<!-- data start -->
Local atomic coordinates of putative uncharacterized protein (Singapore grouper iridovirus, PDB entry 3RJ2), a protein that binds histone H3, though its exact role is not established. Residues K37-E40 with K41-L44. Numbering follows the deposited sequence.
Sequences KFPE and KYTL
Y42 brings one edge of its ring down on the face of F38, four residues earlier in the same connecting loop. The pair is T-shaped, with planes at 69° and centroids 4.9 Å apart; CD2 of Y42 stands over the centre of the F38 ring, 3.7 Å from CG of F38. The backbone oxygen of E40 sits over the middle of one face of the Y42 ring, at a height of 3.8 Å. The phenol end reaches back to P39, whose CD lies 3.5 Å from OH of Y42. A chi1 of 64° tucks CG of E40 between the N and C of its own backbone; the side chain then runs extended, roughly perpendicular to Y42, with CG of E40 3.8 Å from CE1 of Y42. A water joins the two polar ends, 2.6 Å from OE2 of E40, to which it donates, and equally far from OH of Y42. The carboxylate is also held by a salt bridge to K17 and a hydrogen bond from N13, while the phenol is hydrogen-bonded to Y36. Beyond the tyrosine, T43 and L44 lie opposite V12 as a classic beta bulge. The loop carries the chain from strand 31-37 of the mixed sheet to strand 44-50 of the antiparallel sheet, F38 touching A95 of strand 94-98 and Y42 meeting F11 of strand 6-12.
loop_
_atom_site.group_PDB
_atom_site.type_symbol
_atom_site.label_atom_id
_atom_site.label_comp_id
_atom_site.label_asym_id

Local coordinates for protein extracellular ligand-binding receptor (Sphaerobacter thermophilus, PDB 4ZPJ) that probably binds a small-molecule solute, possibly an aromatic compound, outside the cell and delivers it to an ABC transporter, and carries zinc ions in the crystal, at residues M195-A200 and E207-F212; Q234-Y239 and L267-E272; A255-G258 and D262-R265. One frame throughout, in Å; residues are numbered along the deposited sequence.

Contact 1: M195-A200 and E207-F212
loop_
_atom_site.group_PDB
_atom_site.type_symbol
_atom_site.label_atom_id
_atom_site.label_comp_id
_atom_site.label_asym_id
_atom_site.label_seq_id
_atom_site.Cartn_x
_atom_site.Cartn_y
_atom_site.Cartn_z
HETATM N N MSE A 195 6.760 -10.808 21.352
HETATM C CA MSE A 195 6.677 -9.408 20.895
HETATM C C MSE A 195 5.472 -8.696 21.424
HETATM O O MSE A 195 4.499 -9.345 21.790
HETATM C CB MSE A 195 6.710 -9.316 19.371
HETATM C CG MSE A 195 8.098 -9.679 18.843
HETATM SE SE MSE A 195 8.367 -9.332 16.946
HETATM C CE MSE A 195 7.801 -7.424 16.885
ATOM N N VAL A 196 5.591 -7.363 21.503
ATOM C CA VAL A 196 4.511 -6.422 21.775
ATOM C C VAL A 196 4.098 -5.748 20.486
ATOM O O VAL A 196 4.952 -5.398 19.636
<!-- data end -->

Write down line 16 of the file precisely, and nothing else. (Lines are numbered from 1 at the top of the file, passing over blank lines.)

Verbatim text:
_atom_site.label_comp_id